Independent Contractor or Employee?

Important Update:  A California Supreme Court Decision, Dynamex Operations West, Inc., may have made all of the information below obsolete.  For now, the decision applies only to the transportation industry, but I expect California to expand the new tests to all workers.  Under Dynamex, all three of these tests must be met in order to treat the worker as an independent contractor:

  1. The worker is free from control and direction of the hiring company,
  2. The worker performs work that is outside of the company's business,
  3. The worker is engaged in what is customarily an independently established trade

Is your worker your employee or an independent contractor? 

It comes down to a question of control.  If you ...

  • Employ him for an indefinite amount of time (no fixed termination date),
  • Tell him when to show up and when to quit,
  • Train him how to do the work, and
  • Provide all of the supplies, equipment, vehicles, etc.

Then he is your employee, regardless of whether he works part-time or full-time.

On the other hand, if ...

  • You employ him just to perform a certain one-time task or contract,
  • That task is not part of your regular business,
  • He sets his own hours,
  • He already has all of the knowledge & skills necessary,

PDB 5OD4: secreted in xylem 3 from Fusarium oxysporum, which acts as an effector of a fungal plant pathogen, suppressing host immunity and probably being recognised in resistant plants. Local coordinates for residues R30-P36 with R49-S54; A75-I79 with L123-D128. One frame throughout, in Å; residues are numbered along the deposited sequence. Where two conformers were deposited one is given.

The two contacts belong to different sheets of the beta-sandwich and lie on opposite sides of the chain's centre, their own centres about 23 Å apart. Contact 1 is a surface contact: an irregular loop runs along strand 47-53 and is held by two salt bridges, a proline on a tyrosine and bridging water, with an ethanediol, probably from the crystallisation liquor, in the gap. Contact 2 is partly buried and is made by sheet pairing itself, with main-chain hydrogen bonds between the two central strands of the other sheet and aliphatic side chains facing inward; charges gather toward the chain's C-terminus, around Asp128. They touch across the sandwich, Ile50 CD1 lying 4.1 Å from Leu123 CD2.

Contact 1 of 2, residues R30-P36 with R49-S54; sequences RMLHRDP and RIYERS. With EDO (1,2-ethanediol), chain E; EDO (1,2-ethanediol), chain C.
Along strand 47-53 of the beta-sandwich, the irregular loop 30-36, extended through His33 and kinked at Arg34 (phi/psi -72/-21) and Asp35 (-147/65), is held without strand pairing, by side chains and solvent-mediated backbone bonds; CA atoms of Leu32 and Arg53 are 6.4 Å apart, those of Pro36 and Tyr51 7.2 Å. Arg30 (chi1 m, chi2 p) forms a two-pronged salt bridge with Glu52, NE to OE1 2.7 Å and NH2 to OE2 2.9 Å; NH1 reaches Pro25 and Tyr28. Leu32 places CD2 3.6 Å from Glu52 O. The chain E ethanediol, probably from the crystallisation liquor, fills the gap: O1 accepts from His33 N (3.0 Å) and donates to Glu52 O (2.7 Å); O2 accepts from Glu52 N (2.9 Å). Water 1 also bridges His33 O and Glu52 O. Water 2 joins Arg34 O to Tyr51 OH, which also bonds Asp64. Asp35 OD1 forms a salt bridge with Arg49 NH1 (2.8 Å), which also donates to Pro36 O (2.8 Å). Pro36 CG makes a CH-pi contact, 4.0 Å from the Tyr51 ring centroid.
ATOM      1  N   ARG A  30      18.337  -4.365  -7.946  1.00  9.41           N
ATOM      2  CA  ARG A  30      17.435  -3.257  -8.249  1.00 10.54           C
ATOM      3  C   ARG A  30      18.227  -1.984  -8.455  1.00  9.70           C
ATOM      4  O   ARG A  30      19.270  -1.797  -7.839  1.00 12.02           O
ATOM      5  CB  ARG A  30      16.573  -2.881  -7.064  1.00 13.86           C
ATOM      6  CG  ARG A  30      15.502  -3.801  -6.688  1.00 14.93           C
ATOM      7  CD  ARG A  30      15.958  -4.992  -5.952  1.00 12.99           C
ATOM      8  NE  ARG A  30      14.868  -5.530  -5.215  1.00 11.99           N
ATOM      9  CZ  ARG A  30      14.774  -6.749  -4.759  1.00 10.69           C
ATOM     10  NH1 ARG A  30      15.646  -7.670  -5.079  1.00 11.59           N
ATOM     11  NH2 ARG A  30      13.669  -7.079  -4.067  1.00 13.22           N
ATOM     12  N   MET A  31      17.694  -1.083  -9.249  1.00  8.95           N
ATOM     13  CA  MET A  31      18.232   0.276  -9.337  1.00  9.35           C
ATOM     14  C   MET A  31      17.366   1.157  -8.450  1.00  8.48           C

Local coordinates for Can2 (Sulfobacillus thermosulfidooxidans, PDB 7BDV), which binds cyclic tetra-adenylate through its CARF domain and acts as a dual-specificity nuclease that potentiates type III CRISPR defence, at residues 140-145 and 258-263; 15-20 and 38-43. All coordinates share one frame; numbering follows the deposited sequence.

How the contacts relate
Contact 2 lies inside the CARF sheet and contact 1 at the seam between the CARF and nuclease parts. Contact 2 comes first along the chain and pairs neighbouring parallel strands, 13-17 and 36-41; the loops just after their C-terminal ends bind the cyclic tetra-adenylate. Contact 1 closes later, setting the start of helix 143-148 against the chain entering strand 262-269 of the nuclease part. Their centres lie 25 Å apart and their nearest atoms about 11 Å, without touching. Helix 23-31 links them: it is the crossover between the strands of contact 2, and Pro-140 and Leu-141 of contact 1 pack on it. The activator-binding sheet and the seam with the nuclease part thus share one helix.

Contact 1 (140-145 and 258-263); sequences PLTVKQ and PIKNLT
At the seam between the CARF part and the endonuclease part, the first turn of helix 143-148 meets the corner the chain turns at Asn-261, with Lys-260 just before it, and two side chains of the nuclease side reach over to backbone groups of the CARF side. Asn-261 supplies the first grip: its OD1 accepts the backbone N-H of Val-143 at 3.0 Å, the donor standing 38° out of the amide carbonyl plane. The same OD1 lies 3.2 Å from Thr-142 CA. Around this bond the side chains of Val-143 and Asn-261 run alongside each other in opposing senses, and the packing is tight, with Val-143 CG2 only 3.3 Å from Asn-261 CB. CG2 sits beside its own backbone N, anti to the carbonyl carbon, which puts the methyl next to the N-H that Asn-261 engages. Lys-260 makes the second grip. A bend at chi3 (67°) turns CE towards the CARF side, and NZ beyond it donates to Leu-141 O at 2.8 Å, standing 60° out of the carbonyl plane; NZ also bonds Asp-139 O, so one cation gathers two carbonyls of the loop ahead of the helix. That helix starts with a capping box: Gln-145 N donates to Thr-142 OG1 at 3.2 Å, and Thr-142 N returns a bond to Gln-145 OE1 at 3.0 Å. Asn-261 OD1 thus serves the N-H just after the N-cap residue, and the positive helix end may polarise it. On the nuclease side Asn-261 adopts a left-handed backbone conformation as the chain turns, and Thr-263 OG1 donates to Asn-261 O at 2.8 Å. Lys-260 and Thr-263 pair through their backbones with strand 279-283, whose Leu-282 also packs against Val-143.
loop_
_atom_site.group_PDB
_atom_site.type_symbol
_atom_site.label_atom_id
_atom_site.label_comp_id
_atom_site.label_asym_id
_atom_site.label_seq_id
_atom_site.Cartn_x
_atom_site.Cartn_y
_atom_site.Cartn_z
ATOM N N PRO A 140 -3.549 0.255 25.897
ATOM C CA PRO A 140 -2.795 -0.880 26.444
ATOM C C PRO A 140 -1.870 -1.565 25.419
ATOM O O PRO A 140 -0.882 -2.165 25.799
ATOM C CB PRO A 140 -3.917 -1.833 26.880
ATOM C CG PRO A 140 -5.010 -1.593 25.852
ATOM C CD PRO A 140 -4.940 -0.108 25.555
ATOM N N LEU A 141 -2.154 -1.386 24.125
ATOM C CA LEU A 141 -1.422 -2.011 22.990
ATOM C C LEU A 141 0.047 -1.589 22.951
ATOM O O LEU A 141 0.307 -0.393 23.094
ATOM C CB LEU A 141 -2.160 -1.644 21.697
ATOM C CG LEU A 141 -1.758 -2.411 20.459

• He provides his own supplies, equipment, vehicles, etc.,
  • He may hire people to assist him,
  • He works for other people at the same time that he works for you, and
  • He has a business, as evidenced by a business license

Then he is an independent contractor

But what he doesn't fit neatly into one class or the other?  Then it's a judgement call.  How many factors point one way and how many point the other way?


What if you've been misclassifying workers?

The penalties are significant:  $5,000 to $15,000 per violation, plus penalties and interest.  Licensed contractors will be reported to the Contractors' State Licensing Board.

The IRS has an amnesty program called the Voluntary Classification Settlement Program (VCSP.)  It allows employers to (1) come forward if they are not under audit, (2) reclassify independent contractors as employees, and (3) pay an amount much, much less that what would be owed if they were discovered at audit, generally 10% of just one year to settle all years.  But the state does not have an amnesty program.


An important note:  If you are paying a California nonresident (someone who has a non-California address) as an independent contractor, you must with hold 7% of everything above $1500 per year and send it to the State.

Also important:  an officer of a corporation is almost always an employee, not an independent contractor, even if his compensation is based on sales or some other performance measurement.

The California Employment Development Department has a handy checklist which can help you determine if the EDD would consider your worker an independent contractor.

The information above is a general outline.  If you'd like to enlist the services of an experienced CPA tax accountant, please contact me.

M Bess Kane, CPA
January, 2019